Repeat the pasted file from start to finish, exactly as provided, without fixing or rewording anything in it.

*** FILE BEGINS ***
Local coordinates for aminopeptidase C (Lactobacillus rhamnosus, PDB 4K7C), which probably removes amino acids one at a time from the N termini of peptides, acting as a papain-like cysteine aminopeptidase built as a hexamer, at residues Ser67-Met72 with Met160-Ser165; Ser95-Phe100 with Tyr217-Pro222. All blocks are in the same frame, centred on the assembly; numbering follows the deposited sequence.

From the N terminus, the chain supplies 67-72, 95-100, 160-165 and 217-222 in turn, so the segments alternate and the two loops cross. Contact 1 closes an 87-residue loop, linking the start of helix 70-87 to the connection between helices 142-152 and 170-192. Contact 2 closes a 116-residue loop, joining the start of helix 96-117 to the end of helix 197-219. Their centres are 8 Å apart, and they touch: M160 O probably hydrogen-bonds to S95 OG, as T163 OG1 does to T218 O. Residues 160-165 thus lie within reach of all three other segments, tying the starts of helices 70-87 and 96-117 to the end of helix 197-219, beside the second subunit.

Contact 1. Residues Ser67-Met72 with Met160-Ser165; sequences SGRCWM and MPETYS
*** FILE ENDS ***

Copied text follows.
Local coordinates for aminopeptidase C (Lactobacillus rhamnosus, PDB 4K7C), which probably removes amino acids one at a time from the N termini of peptides, acting as a papain-like cysteine aminopeptidase built as a hexamer, at residues Ser67-Met72 with Met160-Ser165; Ser95-Phe100 with Tyr217-Pro222. All blocks are in the same frame, centred on the assembly; numbering follows the deposited sequence.

From the N terminus, the chain supplies 67-72, 95-100, 160-165 and 217-222 in turn, so the segments alternate and the two loops cross. Contact 1 closes an 87-residue loop, linking the start of helix 70-87 to the connection between helices 142-152 and 170-192. Contact 2 closes a 116-residue loop, joining the start of helix 96-117 to the end of helix 197-219. Their centres are 8 Å apart, and they touch: M160 O probably hydrogen-bonds to S95 OG, as T163 OG1 does to T218 O. Residues 160-165 thus lie within reach of all three other segments, tying the starts of helices 70-87 and 96-117 to the end of helix 197-219, beside the second subunit.

Contact 1. Residues Ser67-Met72 with Met160-Ser165; sequences SGRCWM and MPETYS